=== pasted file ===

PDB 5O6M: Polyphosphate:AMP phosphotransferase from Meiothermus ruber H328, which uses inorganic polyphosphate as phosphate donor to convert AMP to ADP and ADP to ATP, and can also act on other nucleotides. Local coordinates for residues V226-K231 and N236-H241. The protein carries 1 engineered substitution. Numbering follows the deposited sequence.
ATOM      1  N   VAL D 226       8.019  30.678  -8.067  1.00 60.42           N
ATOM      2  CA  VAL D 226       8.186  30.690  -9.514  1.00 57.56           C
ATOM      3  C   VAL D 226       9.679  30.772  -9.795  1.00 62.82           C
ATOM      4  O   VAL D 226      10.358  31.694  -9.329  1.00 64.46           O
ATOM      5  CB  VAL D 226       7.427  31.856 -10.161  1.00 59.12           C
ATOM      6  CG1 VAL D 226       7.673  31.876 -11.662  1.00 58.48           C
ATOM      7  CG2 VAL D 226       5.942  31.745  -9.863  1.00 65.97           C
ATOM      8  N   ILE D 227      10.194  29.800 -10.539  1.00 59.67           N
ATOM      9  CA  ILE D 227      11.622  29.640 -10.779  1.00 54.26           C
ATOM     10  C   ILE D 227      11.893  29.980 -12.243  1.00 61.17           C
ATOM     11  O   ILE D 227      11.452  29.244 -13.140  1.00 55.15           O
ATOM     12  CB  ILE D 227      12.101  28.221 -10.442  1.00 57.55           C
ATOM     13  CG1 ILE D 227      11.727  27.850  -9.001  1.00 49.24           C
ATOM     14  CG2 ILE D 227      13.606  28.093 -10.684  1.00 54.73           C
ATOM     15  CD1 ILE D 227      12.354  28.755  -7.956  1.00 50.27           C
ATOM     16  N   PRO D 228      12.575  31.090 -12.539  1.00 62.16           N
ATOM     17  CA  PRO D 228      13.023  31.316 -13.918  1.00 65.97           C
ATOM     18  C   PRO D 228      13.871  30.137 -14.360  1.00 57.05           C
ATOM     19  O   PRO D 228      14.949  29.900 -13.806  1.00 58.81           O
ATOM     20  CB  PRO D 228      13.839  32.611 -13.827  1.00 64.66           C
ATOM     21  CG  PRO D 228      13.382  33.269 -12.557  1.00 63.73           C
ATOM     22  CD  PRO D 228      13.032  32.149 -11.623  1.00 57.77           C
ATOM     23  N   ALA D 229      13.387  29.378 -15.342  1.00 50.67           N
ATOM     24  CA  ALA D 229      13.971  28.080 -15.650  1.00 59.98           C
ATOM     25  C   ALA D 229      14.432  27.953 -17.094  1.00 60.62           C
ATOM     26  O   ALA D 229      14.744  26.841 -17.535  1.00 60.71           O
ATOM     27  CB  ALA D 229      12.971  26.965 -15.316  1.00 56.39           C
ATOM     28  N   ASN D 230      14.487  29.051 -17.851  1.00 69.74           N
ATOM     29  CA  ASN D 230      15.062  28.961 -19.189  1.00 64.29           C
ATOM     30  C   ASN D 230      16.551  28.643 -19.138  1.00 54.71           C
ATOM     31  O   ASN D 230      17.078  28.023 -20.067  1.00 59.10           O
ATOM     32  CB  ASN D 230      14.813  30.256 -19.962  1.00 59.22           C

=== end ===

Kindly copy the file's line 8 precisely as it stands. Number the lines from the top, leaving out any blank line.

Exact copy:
ATOM      7  CG2 VAL D 226       5.942  31.745  -9.863  1.00 65.97           C